agency, can separate them, or destroy that they with each other, until this admixture life ; and there appears no other alternative of fortuitous materials becomes a living but to presume it to be still existing invisible being ; that gradually “ a complete animal among those ærial vapours to which it was is developed, the root of the hair assuming driven by this mode of analysis, waiting for the shape and character of the head, with some casual chance to be united to a new eyes and mouth.". It is not difficult to conshape, and enabled to pursue some new career ceive that a hair, by being placed in water, of being.

an element where millions of ephemera ocFrom these premises the conclusion is casionally reside, should be covered with irresistible, that after experiencing the them so as to make an entire surface, and changes of death and decomposition, mate- that from its elasticity their motions should rial atoms, possessing inherent vitality, are impart sinuosity through its whole length, and transformed into some unknown shape of that it should be found writhing and turning moving life, which establishes the doctrine of like an organized, animated being, although the metempsychosis without qualification. no more endowed with animal life than the Those who affirm that when a living being limb of a tree, which sways backward or dies, it only changes its form, will casily be forward, in compliance with the impulse of lieve that men may arise unseen from their a boy upon its branches. But for a mass so sepulchres to people the fields and forests ;* heterogeneous, and so far removed from all or, indulging the poetry of feeling, they may the habits and laws which are invariable confancy their departed friends returning among comitants of animal life in every known inthem as singing birds or blooming flowers, stance, to obtain a head to guide its voluntary or as waving trees overshadowing their motions; a mouth whereby to receive its dwellings. t

sustenance; itself affording aliment to a But our later philosophers are not as congeries of insects, creatures of a distinct courteous as Pythagoras and Ovid, nor as and separate genus; to become identified pious as Plato and Epicurus. They make with them, and spring to independent existus descend to the most degraded state, and ence, and be itself the individual in which from the decomposing remains of our animal they lose their identity; is too monstrous nature they see clouds of loathsome insects and absurd to admit of belief. It is confloating on the air, winged with pestilence founding the distinctions which divide and death. They do not indulge in the fine animals from each other, and from brute imaginings of those heathen; the former of matter, to affirm, that an integral part of a whom maintained that the spirits of human quadruped, having been reduced to utter inbeings who led virtuous lives were changed ertness, should revivify itself, acquiring a into seraphs, fairies, and heroes; trees, head with its curious and complex organizaflowers, and fountains : or with the latter, tion to control its movements, and from the that the gift of life was bestowed by a divine identity of a land animal to become a water almighty power; or with Plato, that it remi- serpent. If it be possible for one quadruped grates to the divinity from whence it ori- to produce snakes, another may; and, if ginated, after leaving its transitory abode in snakes, why not other and more monstrous this world.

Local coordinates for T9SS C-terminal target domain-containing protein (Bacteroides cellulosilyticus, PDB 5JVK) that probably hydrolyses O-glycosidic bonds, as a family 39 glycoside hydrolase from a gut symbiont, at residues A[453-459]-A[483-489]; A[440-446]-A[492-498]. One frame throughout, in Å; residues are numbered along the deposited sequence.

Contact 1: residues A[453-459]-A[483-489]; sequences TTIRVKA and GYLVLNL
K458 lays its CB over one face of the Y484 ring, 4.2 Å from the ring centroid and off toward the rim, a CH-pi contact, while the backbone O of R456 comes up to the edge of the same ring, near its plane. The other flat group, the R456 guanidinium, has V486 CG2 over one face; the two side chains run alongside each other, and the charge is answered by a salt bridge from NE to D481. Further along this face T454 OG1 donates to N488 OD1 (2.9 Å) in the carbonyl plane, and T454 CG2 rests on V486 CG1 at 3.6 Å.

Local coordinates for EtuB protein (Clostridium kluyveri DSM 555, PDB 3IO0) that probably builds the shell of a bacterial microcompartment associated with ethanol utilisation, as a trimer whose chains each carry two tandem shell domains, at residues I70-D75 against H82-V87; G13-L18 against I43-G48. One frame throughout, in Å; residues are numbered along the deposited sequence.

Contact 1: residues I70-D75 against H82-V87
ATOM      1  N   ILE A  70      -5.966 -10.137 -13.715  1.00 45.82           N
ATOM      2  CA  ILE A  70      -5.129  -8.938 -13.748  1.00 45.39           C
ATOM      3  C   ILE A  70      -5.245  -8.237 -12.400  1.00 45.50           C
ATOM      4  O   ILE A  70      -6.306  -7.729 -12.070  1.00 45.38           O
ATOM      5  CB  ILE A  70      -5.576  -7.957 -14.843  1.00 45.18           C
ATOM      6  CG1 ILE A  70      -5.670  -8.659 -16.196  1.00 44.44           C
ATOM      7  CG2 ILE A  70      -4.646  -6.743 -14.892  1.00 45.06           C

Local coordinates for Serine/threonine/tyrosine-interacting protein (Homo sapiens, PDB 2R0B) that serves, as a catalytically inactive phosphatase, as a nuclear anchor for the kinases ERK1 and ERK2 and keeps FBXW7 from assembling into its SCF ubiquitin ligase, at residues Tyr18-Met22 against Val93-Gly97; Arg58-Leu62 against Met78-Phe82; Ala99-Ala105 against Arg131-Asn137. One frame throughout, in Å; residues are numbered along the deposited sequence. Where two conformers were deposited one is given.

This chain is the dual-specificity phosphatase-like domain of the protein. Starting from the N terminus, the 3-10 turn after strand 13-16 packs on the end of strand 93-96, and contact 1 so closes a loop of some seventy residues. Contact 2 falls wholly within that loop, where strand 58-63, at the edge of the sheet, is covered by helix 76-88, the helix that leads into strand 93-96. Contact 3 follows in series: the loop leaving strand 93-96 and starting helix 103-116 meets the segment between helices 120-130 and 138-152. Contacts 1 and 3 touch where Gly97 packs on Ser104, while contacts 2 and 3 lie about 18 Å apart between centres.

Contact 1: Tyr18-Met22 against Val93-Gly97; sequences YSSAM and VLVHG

forms of existence ? In assuming that “ life and matter are Pursuing the analogy, why are not cemecoexistent,"'identified, indivisible, and eternal, teries and fields of battle overgrown with it is also asserted, “ that it is perpetually night-shade and hellebore, and peopled with liring, dying, reviving, and recombining in gorgons and hydras ? But it is argued that new shapes and modes of existence.”: If a butterfly arising from a worm is analagous so, then is not the boast of the atheist esta to the presumed metamorphosis of the gorblished, and accountability and moral obliga- dius aquaticus. The example is not a parallel tion destroyed ?

The butterfly preserves its identity Based upon this hypothesis is the theory through all its changes : it is the same speof the Gordius Aquaticus, or horse hair cific and entire being ; and its race is consnake; and as this is the boldest example, in tinued subject to the same invariable laws. illustration of this system of physiology, it It is not a casual association of atoms, at one is selected as a test for the

time part of a horse, at another, part of a Third inquiry-Whether inert particles of the side of a piece of tortoise shell, or other

serpent. If the chrysalis were attached to matter spring to life in forms and natures substance similar to hair, and on bursting its remote from, and opposite to, their own cerements, the shell should become its head previous state of existence ?

or its painted wings, then the case would be It is imagined that myriads of monads parallel to the horse-hair snake. congregate upon a hair immersed in water; It is further stated, as will be kept in mind, that having in itself a vital principle, it assi- that vegetables after death arise with the milates with these extraneous visitants, and locomotion of animals. Also that the monads

of animal remains revive in vegetables, or ** Pythagoras. + Ovid. Mason Good. animals, as chances occur. The atoms of a

Vol. I.

one.

« PreviousContinue »